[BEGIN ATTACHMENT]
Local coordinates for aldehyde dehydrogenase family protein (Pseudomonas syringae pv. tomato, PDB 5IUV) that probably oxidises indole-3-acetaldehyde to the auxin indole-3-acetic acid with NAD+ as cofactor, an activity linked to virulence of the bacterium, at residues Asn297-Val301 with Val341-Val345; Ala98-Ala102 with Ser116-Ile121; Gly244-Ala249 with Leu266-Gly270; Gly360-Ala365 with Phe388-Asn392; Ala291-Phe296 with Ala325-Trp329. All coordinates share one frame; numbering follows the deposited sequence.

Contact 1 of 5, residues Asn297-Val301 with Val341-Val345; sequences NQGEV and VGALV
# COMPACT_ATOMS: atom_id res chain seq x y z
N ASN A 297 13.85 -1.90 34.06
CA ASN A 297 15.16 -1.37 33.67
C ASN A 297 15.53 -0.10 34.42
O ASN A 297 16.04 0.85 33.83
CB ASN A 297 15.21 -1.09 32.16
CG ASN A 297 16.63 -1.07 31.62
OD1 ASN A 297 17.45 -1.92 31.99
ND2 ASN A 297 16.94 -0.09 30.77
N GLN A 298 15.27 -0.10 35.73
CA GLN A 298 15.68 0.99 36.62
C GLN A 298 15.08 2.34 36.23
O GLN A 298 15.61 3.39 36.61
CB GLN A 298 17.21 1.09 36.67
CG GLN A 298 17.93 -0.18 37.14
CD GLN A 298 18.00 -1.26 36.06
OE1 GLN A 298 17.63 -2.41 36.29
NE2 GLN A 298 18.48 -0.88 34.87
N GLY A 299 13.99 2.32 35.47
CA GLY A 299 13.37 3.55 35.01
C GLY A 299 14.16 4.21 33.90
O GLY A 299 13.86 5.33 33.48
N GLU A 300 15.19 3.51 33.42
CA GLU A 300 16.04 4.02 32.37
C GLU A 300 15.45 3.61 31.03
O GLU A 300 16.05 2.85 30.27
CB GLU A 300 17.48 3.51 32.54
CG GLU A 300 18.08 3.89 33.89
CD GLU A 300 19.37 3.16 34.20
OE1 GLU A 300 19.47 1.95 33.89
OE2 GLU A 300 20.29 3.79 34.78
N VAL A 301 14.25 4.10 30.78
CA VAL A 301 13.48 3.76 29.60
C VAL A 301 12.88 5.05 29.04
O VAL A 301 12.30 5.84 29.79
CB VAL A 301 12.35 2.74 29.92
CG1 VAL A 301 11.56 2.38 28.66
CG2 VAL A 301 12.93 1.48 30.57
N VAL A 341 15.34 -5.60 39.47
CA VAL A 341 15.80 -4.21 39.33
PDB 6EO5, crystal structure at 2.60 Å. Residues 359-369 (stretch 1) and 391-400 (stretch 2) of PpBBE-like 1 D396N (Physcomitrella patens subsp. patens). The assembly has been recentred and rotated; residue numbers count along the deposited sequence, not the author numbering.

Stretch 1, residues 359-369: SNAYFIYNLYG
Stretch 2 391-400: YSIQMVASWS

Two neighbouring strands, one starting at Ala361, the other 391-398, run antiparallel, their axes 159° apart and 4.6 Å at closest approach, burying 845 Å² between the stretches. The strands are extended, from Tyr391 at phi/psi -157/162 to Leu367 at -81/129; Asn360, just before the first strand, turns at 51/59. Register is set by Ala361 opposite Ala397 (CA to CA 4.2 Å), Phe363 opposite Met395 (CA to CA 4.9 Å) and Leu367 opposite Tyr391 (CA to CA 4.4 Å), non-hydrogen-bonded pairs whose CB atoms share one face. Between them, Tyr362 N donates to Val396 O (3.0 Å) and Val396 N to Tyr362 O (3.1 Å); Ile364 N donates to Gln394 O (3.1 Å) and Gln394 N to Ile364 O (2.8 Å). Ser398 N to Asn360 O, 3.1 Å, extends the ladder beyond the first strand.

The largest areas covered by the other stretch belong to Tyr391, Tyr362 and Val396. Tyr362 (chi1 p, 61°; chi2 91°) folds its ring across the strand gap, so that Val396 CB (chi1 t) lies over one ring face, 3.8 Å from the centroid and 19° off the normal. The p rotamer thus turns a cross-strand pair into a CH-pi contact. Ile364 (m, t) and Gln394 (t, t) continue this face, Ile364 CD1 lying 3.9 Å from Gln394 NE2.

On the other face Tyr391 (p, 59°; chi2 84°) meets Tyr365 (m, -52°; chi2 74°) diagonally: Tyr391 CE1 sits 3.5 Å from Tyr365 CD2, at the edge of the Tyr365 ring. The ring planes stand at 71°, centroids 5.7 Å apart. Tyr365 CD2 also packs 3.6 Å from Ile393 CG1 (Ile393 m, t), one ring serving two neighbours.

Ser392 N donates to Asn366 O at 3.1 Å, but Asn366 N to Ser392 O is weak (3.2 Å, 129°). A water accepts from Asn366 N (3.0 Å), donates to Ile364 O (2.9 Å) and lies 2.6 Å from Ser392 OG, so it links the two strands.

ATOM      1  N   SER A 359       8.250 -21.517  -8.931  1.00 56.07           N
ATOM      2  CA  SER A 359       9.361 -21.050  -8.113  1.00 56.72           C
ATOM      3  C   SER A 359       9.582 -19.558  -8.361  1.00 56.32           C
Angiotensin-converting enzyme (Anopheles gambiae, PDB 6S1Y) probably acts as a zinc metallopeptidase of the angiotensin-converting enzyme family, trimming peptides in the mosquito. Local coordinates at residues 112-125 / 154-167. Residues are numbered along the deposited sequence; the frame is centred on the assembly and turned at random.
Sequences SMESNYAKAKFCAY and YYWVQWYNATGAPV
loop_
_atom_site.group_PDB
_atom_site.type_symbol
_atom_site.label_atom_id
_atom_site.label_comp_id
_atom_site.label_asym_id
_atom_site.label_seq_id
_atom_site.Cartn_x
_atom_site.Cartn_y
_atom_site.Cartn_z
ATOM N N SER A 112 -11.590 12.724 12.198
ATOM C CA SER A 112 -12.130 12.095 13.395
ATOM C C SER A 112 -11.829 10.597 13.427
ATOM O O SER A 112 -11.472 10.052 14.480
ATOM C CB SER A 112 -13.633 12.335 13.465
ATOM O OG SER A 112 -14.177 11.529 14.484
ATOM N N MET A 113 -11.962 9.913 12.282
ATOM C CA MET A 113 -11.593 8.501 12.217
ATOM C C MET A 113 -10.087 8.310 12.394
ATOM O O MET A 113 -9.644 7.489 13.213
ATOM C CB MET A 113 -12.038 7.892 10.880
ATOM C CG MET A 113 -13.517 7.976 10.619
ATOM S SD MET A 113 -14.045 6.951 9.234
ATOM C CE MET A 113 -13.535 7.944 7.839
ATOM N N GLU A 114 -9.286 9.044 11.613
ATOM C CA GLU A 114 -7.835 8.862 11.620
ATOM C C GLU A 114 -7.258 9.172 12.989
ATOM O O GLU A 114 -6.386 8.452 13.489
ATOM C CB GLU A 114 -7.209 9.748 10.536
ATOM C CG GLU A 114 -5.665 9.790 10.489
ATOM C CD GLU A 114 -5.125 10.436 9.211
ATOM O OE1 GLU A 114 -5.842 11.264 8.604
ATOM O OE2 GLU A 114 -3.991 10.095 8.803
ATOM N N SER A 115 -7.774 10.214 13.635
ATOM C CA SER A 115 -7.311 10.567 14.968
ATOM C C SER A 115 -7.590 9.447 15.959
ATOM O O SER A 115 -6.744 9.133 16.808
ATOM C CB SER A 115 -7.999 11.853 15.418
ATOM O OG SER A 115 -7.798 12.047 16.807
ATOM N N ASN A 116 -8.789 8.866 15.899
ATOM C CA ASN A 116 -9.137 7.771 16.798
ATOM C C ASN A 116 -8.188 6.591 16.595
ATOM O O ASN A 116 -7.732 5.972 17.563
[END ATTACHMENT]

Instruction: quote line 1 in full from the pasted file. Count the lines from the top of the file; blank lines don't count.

Local coordinates for aldehyde dehydrogenase family protein (Pseudomonas syringae pv. tomato, PDB 5IUV) that probably oxidises indole-3-acetaldehyde to the auxin indole-3-acetic acid with NAD+ as cofactor, an activity linked to virulence of the bacterium, at residues Asn297-Val301 with Val341-Val345; Ala98-Ala102 with Ser116-Ile121; Gly244-Ala249 with Leu266-Gly270; Gly360-Ala365 with Phe388-Asn392; Ala291-Phe296 with Ala325-Trp329. All coordinates share one frame; numbering follows the deposited sequence.